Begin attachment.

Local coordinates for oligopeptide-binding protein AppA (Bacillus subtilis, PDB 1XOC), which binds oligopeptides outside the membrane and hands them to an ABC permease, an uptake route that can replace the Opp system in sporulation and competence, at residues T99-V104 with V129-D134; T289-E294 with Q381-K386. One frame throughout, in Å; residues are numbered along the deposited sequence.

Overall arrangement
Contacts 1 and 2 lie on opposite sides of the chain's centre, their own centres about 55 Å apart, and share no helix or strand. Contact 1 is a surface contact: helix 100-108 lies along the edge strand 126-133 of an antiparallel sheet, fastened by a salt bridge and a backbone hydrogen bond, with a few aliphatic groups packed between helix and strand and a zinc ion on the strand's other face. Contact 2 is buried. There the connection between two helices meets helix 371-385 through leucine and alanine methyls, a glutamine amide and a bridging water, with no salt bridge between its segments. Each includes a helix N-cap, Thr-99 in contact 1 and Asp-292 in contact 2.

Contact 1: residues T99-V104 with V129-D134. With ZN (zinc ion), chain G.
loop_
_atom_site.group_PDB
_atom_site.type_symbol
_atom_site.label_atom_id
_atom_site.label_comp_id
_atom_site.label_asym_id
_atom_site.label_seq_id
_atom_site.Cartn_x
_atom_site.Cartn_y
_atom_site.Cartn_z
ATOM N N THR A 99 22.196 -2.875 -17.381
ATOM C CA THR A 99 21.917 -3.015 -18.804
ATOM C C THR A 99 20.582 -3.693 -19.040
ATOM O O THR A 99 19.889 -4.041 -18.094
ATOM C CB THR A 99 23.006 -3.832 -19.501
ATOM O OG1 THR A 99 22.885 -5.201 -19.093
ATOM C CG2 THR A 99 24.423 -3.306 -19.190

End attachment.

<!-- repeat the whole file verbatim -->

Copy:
Local coordinates for oligopeptide-binding protein AppA (Bacillus subtilis, PDB 1XOC), which binds oligopeptides outside the membrane and hands them to an ABC permease, an uptake route that can replace the Opp system in sporulation and competence, at residues T99-V104 with V129-D134; T289-E294 with Q381-K386. One frame throughout, in Å; residues are numbered along the deposited sequence.

Overall arrangement
Contacts 1 and 2 lie on opposite sides of the chain's centre, their own centres about 55 Å apart, and share no helix or strand. Contact 1 is a surface contact: helix 100-108 lies along the edge strand 126-133 of an antiparallel sheet, fastened by a salt bridge and a backbone hydrogen bond, with a few aliphatic groups packed between helix and strand and a zinc ion on the strand's other face. Contact 2 is buried. There the connection between two helices meets helix 371-385 through leucine and alanine methyls, a glutamine amide and a bridging water, with no salt bridge between its segments. Each includes a helix N-cap, Thr-99 in contact 1 and Asp-292 in contact 2.

Contact 1: residues T99-V104 with V129-D134. With ZN (zinc ion), chain G.
loop_
_atom_site.group_PDB
_atom_site.type_symbol
_atom_site.label_atom_id
_atom_site.label_comp_id
_atom_site.label_asym_id
_atom_site.label_seq_id
_atom_site.Cartn_x
_atom_site.Cartn_y
_atom_site.Cartn_z
ATOM N N THR A 99 22.196 -2.875 -17.381
ATOM C CA THR A 99 21.917 -3.015 -18.804
ATOM C C THR A 99 20.582 -3.693 -19.040
ATOM O O THR A 99 19.889 -4.041 -18.094
ATOM C CB THR A 99 23.006 -3.832 -19.501
ATOM O OG1 THR A 99 22.885 -5.201 -19.093
ATOM C CG2 THR A 99 24.423 -3.306 -19.190